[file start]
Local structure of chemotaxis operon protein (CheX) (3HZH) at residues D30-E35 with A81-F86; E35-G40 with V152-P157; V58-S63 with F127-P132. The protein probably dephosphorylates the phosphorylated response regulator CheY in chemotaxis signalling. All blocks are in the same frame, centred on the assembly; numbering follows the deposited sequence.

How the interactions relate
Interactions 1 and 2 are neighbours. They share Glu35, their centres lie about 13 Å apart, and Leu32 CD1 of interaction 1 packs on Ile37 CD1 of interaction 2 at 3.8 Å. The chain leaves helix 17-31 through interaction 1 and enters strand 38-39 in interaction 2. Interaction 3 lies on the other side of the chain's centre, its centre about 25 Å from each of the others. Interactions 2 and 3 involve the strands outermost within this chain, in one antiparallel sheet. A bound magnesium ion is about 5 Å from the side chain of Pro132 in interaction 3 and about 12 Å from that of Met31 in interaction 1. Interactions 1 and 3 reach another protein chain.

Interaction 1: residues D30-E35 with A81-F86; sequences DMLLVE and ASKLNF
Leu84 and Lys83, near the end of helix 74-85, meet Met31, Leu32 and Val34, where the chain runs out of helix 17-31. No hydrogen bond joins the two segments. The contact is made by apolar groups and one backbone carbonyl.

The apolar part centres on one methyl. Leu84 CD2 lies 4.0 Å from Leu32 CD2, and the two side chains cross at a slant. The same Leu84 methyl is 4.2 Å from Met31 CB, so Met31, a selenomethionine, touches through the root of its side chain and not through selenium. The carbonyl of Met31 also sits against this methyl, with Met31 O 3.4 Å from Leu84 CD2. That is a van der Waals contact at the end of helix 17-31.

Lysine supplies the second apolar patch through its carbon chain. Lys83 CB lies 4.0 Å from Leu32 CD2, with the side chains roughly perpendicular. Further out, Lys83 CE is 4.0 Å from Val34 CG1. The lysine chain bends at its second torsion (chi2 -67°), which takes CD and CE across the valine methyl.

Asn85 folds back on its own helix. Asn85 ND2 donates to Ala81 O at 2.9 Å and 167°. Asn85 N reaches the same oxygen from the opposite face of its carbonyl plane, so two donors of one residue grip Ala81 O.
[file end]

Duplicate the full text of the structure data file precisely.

Local structure of chemotaxis operon protein (CheX) (3HZH) at residues D30-E35 with A81-F86; E35-G40 with V152-P157; V58-S63 with F127-P132. The protein probably dephosphorylates the phosphorylated response regulator CheY in chemotaxis signalling. All blocks are in the same frame, centred on the assembly; numbering follows the deposited sequence.

How the interactions relate
Interactions 1 and 2 are neighbours. They share Glu35, their centres lie about 13 Å apart, and Leu32 CD1 of interaction 1 packs on Ile37 CD1 of interaction 2 at 3.8 Å. The chain leaves helix 17-31 through interaction 1 and enters strand 38-39 in interaction 2. Interaction 3 lies on the other side of the chain's centre, its centre about 25 Å from each of the others. Interactions 2 and 3 involve the strands outermost within this chain, in one antiparallel sheet. A bound magnesium ion is about 5 Å from the side chain of Pro132 in interaction 3 and about 12 Å from that of Met31 in interaction 1. Interactions 1 and 3 reach another protein chain.

Interaction 1: residues D30-E35 with A81-F86; sequences DMLLVE and ASKLNF
Leu84 and Lys83, near the end of helix 74-85, meet Met31, Leu32 and Val34, where the chain runs out of helix 17-31. No hydrogen bond joins the two segments. The contact is made by apolar groups and one backbone carbonyl.

The apolar part centres on one methyl. Leu84 CD2 lies 4.0 Å from Leu32 CD2, and the two side chains cross at a slant. The same Leu84 methyl is 4.2 Å from Met31 CB, so Met31, a selenomethionine, touches through the root of its side chain and not through selenium. The carbonyl of Met31 also sits against this methyl, with Met31 O 3.4 Å from Leu84 CD2. That is a van der Waals contact at the end of helix 17-31.

Lysine supplies the second apolar patch through its carbon chain. Lys83 CB lies 4.0 Å from Leu32 CD2, with the side chains roughly perpendicular. Further out, Lys83 CE is 4.0 Å from Val34 CG1. The lysine chain bends at its second torsion (chi2 -67°), which takes CD and CE across the valine methyl.

Asn85 folds back on its own helix. Asn85 ND2 donates to Ala81 O at 2.9 Å and 167°. Asn85 N reaches the same oxygen from the opposite face of its carbonyl plane, so two donors of one residue grip Ala81 O.